Monascus purpureus (syn. M. albidus, M. anka, M. araneosus, M. major, M. rubiginosus, and M. vini; simplified Chinese: 红曲菌; traditional Chinese: 紅麴菌; pinyin: hóng qū jùn, lit. “red yeast”) is a species of mold that is purplish-red in color.
It is also known by the names ang-khak rice mold, corn silage mold, maize silage mold, and rice kernel discoloration.
During growth, Monascus spp. break down starch substrate into several metabolites, including pigments produced as secondary metabolites. The structure of pigments depends on type of substrate and other specific factors during culture, such as pH, temperature, and moisture content.
This fungus is most important because of its use, in the form of red yeast rice, in the production of certain fermented foods in China. However, discoveries of cholesterol-lowering statins produced by the mold has prompted research into its possible medical uses.
It produces a number of statins.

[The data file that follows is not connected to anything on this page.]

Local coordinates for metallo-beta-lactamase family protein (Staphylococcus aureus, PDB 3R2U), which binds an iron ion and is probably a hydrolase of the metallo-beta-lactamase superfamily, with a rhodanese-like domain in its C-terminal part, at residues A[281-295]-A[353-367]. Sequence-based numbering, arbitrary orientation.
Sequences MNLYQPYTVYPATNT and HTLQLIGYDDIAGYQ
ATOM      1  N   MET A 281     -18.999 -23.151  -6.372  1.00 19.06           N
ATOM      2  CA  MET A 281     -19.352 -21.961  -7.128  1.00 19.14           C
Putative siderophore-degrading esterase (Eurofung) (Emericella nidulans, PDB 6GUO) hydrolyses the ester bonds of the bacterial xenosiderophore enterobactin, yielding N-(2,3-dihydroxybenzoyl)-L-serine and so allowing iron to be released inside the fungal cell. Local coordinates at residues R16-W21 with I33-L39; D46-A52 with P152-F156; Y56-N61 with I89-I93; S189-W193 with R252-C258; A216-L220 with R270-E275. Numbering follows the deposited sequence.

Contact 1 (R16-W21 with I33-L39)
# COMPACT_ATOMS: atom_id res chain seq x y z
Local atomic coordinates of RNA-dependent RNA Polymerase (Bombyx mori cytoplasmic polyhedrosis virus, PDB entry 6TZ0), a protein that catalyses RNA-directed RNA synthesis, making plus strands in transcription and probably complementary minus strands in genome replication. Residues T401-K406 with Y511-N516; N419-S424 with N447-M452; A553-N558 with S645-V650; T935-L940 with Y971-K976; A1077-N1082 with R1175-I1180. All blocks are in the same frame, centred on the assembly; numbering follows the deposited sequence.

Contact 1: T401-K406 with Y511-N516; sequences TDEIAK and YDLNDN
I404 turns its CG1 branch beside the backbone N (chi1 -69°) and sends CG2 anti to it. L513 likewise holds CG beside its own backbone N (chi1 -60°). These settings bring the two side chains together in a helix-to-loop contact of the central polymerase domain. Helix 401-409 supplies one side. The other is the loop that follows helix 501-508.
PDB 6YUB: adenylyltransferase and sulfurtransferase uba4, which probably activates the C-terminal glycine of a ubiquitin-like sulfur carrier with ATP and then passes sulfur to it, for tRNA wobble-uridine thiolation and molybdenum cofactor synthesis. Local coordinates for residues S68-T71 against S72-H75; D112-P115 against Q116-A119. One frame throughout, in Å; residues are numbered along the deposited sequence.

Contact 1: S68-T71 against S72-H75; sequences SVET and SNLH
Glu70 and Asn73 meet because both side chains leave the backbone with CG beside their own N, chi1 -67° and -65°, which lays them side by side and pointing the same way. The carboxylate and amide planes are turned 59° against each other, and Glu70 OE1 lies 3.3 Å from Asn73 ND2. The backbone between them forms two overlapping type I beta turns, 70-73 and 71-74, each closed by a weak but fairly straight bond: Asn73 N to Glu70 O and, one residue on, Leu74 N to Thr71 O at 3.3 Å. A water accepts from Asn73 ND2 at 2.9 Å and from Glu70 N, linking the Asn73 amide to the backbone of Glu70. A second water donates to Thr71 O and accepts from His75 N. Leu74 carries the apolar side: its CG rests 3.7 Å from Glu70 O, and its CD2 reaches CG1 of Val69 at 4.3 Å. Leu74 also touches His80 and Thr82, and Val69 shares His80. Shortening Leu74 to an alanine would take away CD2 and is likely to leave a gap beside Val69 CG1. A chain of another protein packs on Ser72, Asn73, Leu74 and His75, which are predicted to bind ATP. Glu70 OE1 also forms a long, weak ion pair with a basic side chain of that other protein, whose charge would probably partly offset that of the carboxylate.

The naturally occurring lovastatins and analogs are called monacolins K, L, J, and also occur in their hydroxyl acid forms along with dehydroxymonacolin and compactin (mevastatin).
The prescription drug lovastatin, identical to monacolin K, is the principal statin produced by M. purpureus. Only the open-ring (hydroxy acid) form is pharmacologically active.
|NBRC No.||NBRC 4478|
|Scientific Name of this Strain||Monascus purpureus Went|
|History||IFO 4478 <- GRIF (K. Sato)|
|Other Culture Collection No.||ATCC 16360=CBS 283.34|
|Cultivation Temp.||25 C|
|Source of Isolation||fermented rice grain|
|Locality of Source|
|Country of Origin|
|Plant Quarantine No.|
|Animal Quarantine No.|
|Comment||Ex-type of Monascus anka|
|Sequences||LSU rDNA D1D2|
|Shipping as||Glass ampoule (L-dried)|
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